Birch Log Centerpiece

We had the honor of hosting Thanksgiving dinner for the first time this year.  Which is no easy feat considering the only foods that have seen the inside of my oven in the past six months are fish sticks and frozen pizzas.  My in-laws were here to help, thankfully, so I managed to pull off a homemade pumpkin pie the night before.  Luckily I also made pumpkin ice cream, which covered the fresh tire tracks my son imprinted shortly before dinner:

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We managed to squeeze twelve people around a table meant for eight, so I didn’t have room for too large a centerpiece, but still wanted to create something special for in honor of our first Thanksgiving.  Jason bought a huge bag of birch logs to put in the fireplace the night before, which sparked an idea.

Materials

  1. 2 birch log halves (Whole Foods and Home Depot have them)
  2. flowers (I used fake hydrangeas, because the real ones I purchased two days before were wilted beyond use by Thanksgiving morning)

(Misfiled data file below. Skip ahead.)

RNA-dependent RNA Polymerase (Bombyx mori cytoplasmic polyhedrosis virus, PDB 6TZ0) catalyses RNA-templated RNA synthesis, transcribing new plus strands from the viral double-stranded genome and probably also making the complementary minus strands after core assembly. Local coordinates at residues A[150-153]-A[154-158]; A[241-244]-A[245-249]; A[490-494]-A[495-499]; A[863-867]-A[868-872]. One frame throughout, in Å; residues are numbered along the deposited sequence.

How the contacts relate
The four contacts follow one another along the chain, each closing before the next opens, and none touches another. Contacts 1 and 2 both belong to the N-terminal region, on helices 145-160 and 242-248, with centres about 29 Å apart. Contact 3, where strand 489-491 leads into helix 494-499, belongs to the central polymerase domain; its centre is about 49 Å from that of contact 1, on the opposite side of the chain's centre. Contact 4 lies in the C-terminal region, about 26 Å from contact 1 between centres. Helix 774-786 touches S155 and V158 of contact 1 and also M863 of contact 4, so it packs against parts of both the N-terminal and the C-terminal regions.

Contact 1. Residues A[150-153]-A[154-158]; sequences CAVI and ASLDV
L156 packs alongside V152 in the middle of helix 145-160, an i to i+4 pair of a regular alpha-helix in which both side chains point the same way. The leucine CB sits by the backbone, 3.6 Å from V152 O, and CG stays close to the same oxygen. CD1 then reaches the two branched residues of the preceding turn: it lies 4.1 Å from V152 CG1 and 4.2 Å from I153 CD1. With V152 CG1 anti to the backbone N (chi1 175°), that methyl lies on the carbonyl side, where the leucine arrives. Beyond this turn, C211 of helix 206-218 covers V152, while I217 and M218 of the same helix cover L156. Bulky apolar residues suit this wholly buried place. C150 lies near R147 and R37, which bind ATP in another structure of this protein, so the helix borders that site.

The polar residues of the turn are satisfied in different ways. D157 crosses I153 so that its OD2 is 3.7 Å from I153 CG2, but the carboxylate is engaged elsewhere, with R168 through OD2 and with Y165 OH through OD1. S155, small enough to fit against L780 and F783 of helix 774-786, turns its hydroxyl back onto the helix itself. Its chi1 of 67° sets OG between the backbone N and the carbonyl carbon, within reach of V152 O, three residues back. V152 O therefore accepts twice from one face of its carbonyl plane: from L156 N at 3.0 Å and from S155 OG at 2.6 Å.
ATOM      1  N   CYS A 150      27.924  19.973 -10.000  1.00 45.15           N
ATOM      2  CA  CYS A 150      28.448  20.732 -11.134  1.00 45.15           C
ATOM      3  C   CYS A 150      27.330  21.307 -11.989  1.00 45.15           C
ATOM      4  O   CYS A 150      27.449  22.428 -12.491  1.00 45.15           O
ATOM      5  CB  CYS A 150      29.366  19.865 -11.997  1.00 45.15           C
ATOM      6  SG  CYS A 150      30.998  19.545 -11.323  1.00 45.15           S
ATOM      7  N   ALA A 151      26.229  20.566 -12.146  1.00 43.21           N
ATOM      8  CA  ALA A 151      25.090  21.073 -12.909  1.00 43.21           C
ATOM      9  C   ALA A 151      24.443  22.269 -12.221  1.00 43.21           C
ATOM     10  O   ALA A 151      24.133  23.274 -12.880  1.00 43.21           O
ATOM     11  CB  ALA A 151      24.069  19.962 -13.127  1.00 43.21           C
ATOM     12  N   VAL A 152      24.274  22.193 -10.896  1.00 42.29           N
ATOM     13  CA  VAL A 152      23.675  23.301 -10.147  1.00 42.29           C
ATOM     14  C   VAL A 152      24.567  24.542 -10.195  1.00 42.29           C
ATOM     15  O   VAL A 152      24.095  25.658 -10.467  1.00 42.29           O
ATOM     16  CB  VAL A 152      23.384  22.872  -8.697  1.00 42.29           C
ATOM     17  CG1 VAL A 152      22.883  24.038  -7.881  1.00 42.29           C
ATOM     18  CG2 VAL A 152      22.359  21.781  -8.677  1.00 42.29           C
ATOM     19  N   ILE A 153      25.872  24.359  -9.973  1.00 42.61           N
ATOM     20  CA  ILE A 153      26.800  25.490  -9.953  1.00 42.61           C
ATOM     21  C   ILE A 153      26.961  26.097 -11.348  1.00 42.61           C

3. glass tealight holders (ours are from Ikea, $1.99 for a four pack)
  4. drill
  5. paddle bit

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We already had all of these items, so our centerpiece cost a grand total of….$0.  Right on budget.  Even if you had to buy everything, though, the total cost probably wouldn’t be more than $10.

A paddle bit is a wide drill bit that looks like a flat head screwdriver with a pointed end.  They make wide holes in wood, and are no harder to use than a regular drill bit.  Jason used a 1/2″ paddle bit to make holes for the flower stems to fit through.

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We didn’t have a bit as wide as the base of our candle holders, so to create an opening where they would fit Jason drilled several holes right next to each other, only going about halfway through the log.  It isn’t pretty-but no one can see once the candles are in place.

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After setting everything on the table, I picked apart a Hypericum stem (a green filler berry that I found in the floral department of the grocery store) to dress it up a little.

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The final product was festive and (most importantly) sat low on the table so everyone could still see and talk to one another.

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There you have it-a table and meal that took twenty-four hours to create and thirty minutes to eat. And the start of a tradition of baking and decorating with my little munchkins that we will cherish for many years to come.  So, all in all, it was a perfect Thanksgiving, even with tire tracks in our pumpkin pie.  Happy holidays!

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